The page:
The painting is almost finished. The pontoon boats are Tamiya Medium Blue, the deck is Vallejo Green, and the 'curbs' are Polly-S Mineral Red. I have black washed all the elements to accentuate the individual boards, but I think I have darkened the colors too much, especially the blue. I might try to brighten it up. Here are all the sections on the beginning of a river diorama.
Here you can see the hasty repairs made to the central pontoon. It was hit by a cannon ball, and patched by raw, unfinished planks.
The transition deck was also struck by a solid shot, but has yet to be repaired.
Stepping away from things OGRE for a moment, several years ago I thought I might find a way to make my hobby help pay for itself. I felt I could mass-produce wargame terrain pieces of sufficient quality for sale to fellow wargamers. A D-Day bunker and Normandy boccage were two projects I did preliminary work on, but the one that came closest to fruition was the Pontoon Bridge. As you may recall from the earlier Hussars, CHARGE!, one of my interests is the Napoleonic era. It is a genre well represented (oh hell, over represented) by various manufacturers. At the time however, no one (that I recall) was producing a 15mm pontoon bridge set. I decided to rectify that. There was not a lot of info out there on the pontoons, but I did find a description in one of my books that gave the dimensions in metric. As 15mm was nominally 1/100th scale, it was a breeze to reduce the measurements to millimeters, and produce a scale drawing. From there I was able to use Evergreen Scribed Styrene to make some master models.
My plan was to make rubber molds from these masters, then produce resin casts. I figured two pontoons and four roadway decks would make a nice starter pack for sale.
This is actually two deck sections, I placed them together to make casting easier. I distressed the ends of each individual board, as well as adding wear and tear to the center sections.
The mold with the masters in place. The small piece is an add-on extension to reach the river bank.
The other half of the mold. You can see the deck 'damage' quite clearly here.
The molds came out fine, but I could never make a perfect cast. There were incomplete filling, voids and bubbles, and the decks never got truly hard. There were several reasons for this--- the resin was out of date, I didn't stir it properly, and this resin wasn't appropriate for the thin deck cross-sections. I ended up with two pontoons that were salvageable, and a couple of deck sections. I was majorly disappointed, and put the whole project away in a drawer. Let's fast forward a few years. I was culling my unfinished projects, and ran across this drawer. Guess what, the decks were still flexible, never hardening. I won't say I agonized, but throwing away that mold was not easy. The mis-casts not so much. But I couldn't bring myself to part with the masters, so I threw them in the Artillery Drawer.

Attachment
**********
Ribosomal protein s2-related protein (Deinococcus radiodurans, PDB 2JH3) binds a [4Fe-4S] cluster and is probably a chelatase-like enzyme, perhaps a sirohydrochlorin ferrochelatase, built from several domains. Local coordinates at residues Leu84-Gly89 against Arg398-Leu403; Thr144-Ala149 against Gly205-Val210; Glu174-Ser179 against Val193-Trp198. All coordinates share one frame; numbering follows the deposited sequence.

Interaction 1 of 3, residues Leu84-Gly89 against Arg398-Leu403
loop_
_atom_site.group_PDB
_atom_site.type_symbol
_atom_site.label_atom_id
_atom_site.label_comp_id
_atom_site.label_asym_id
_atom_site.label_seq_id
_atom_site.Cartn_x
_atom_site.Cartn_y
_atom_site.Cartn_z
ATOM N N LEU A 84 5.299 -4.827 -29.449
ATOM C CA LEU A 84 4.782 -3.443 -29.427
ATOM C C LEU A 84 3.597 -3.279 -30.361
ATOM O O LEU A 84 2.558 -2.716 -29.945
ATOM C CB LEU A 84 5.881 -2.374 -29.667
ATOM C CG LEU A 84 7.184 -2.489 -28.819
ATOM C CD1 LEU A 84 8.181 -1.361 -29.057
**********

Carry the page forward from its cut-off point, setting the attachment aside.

Where they languished for another year, until...........
............a week ago. I was determined to finish this bridge. Here are all the original masters. I felt I needed at least three more pontoons, but making new molds and casting them was out of the question. I had given up on trying to make a business out of the hobby, and making new ones from scratch would be faster anyway.
Taking measurements off the originals, I cut out all scribed styrene first, then assembled them.
The roadway decks on the left are new, and you can see they are longer than the originals. These are to go from the pontoon to the bank. The original (short) extension and decks were glued to the pontoons. You can see the battle damage to the one pontoon and the long decks.
I now have the flexibility to make a one pontoon bridge,
a two pontoon bridge,
(guess where I'm going with this) a three pontoon bridge,
(right, right) a four pontoon bridge,
(Red Fish, Blue Fish) and finally, a five pontoon bridge.
The Napoleonic minis I collect now are 18mm, but they scale well with this bridge. The width of the deck is the same as the frontage of my figures' bases. Here is a Russian 12pdr gun (by AB Figurines) for reference. (Apple green gun carriages, you gotta love the Russians.)
And surprise, surprise, they are already 90% painted. I know, I can hardly believe it myself. I'll be returning shortly with pictures in Technicolor® splendor. Thanks for looking, Don
Just a quick update, I added skirts and a turbo jet to the rear section. I figured one, but slightly larger, jet should be sufficient to propel it.
The complete OGRE. At the front I've added some styrene strips to fill the gap that was originally going to be an air inlet. But I felt it made the front too vulnerable, and OGREs need a solid front for smashin' up things anyhow, right? I will carve it to match the standard Mark III profile.
Though not 100% satisfied, This is the arrangement I am going with (though I may tweak the tower). I need to get this thing finished up and painted. Thanks for looking, Don.